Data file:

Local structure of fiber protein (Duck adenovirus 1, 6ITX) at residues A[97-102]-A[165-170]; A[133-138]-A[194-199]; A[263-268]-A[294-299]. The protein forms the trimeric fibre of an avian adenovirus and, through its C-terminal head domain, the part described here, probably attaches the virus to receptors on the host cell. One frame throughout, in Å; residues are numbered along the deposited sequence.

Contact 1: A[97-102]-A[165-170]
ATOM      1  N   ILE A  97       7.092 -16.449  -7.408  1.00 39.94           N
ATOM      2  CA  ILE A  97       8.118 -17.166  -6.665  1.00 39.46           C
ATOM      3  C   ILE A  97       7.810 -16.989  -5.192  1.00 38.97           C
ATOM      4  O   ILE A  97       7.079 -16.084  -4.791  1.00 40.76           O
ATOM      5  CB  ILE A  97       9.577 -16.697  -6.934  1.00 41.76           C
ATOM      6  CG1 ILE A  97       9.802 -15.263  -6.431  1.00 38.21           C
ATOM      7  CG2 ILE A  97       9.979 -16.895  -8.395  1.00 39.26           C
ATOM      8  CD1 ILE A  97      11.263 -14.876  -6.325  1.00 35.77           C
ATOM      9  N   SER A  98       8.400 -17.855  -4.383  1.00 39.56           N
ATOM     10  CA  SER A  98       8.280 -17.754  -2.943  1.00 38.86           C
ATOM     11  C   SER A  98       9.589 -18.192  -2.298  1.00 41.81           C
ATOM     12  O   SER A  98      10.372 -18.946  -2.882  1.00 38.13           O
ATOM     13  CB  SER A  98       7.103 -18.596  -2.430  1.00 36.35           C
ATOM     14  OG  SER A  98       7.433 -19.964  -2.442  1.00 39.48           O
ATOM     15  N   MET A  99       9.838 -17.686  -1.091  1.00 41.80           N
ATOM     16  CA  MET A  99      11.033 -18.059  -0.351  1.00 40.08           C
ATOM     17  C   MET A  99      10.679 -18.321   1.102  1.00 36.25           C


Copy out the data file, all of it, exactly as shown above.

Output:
Local structure of fiber protein (Duck adenovirus 1, 6ITX) at residues A[97-102]-A[165-170]; A[133-138]-A[194-199]; A[263-268]-A[294-299]. The protein forms the trimeric fibre of an avian adenovirus and, through its C-terminal head domain, the part described here, probably attaches the virus to receptors on the host cell. One frame throughout, in Å; residues are numbered along the deposited sequence.

Contact 1: A[97-102]-A[165-170]
ATOM      1  N   ILE A  97       7.092 -16.449  -7.408  1.00 39.94           N
ATOM      2  CA  ILE A  97       8.118 -17.166  -6.665  1.00 39.46           C
ATOM      3  C   ILE A  97       7.810 -16.989  -5.192  1.00 38.97           C
ATOM      4  O   ILE A  97       7.079 -16.084  -4.791  1.00 40.76           O
ATOM      5  CB  ILE A  97       9.577 -16.697  -6.934  1.00 41.76           C
ATOM      6  CG1 ILE A  97       9.802 -15.263  -6.431  1.00 38.21           C
ATOM      7  CG2 ILE A  97       9.979 -16.895  -8.395  1.00 39.26           C
ATOM      8  CD1 ILE A  97      11.263 -14.876  -6.325  1.00 35.77           C
ATOM      9  N   SER A  98       8.400 -17.855  -4.383  1.00 39.56           N
ATOM     10  CA  SER A  98       8.280 -17.754  -2.943  1.00 38.86           C
ATOM     11  C   SER A  98       9.589 -18.192  -2.298  1.00 41.81           C
ATOM     12  O   SER A  98      10.372 -18.946  -2.882  1.00 38.13           O
ATOM     13  CB  SER A  98       7.103 -18.596  -2.430  1.00 36.35           C
ATOM     14  OG  SER A  98       7.433 -19.964  -2.442  1.00 39.48           O
ATOM     15  N   MET A  99       9.838 -17.686  -1.091  1.00 41.80           N
ATOM     16  CA  MET A  99      11.033 -18.059  -0.351  1.00 40.08           C
ATOM     17  C   MET A  99      10.679 -18.321   1.102  1.00 36.25           C